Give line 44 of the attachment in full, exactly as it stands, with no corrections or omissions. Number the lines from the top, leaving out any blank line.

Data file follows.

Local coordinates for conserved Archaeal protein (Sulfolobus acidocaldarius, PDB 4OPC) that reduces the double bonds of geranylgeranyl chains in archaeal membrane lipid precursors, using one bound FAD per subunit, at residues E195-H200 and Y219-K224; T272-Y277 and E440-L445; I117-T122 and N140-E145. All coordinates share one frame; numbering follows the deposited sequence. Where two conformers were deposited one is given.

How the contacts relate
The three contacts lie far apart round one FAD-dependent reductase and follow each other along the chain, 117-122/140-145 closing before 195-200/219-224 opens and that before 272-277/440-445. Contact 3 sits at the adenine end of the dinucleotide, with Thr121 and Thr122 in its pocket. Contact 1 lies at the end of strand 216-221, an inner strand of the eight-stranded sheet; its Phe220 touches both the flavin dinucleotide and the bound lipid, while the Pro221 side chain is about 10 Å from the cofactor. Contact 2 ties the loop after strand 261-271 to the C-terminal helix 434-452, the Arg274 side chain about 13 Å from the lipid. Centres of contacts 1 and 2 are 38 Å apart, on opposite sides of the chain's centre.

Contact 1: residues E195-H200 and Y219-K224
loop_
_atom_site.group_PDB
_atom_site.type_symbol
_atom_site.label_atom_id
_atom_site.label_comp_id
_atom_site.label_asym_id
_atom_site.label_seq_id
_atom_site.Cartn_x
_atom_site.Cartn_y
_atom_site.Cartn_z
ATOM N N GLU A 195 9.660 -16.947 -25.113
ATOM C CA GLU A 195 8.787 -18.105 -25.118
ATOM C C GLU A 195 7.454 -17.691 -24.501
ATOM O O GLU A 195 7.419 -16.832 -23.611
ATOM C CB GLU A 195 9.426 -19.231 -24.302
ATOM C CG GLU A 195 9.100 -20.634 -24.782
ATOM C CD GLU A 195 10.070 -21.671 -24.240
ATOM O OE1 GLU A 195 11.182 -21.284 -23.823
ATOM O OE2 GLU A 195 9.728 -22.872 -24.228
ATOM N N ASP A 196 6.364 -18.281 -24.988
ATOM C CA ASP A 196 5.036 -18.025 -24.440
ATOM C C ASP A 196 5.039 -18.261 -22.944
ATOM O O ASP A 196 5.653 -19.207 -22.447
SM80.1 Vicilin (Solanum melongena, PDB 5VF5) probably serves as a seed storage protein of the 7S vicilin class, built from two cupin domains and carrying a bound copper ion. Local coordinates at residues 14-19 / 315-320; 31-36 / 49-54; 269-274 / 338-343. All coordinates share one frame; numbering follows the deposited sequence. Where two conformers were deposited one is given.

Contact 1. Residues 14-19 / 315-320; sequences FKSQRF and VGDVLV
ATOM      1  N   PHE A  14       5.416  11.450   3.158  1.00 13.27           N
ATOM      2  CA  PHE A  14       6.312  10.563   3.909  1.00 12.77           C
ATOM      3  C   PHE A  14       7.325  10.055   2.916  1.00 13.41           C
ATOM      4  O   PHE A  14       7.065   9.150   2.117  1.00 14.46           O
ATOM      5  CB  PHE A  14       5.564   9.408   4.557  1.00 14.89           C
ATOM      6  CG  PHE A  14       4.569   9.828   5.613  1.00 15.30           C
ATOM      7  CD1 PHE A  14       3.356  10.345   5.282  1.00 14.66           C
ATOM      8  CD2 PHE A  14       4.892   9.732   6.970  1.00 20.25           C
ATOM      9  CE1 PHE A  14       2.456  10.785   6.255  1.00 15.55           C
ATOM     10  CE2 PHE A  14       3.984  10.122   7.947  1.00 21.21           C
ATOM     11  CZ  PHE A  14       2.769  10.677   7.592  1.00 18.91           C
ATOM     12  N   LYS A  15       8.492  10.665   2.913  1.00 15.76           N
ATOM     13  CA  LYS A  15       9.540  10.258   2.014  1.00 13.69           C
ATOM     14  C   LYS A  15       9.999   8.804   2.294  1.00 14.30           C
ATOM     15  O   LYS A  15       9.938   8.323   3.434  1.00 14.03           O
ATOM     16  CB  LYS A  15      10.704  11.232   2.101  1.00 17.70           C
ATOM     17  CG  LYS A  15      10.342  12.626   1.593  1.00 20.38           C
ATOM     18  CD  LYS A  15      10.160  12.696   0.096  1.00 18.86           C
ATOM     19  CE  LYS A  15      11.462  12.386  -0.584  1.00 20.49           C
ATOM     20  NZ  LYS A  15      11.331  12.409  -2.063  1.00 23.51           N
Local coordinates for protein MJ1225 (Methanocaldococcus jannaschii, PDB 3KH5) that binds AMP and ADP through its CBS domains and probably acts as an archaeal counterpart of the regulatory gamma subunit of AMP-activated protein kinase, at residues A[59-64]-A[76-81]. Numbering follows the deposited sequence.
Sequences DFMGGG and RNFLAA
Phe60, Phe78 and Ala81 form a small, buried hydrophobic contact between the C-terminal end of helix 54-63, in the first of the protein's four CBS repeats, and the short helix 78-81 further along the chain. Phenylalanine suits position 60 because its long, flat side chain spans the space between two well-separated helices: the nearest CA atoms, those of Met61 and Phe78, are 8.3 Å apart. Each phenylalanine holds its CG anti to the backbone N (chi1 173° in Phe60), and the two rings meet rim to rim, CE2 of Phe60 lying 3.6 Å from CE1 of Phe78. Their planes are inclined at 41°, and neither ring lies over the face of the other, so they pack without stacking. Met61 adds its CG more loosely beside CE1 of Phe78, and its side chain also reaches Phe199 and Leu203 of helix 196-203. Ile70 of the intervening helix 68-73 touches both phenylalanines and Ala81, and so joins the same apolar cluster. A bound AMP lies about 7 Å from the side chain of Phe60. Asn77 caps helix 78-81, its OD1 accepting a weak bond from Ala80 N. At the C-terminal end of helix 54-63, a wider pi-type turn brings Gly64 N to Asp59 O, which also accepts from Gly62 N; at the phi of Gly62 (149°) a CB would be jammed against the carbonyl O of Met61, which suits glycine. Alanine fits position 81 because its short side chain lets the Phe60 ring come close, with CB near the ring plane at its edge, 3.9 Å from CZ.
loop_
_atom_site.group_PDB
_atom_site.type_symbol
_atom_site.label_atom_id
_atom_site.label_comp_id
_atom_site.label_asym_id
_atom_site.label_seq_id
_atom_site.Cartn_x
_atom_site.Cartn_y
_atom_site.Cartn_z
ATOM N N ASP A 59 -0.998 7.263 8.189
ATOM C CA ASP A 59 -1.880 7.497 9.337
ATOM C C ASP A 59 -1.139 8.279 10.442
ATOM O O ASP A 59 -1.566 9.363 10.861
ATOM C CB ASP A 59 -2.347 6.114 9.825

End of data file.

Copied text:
ATOM     15  O   LYS A  15       9.938   8.323   3.434  1.00 14.03           O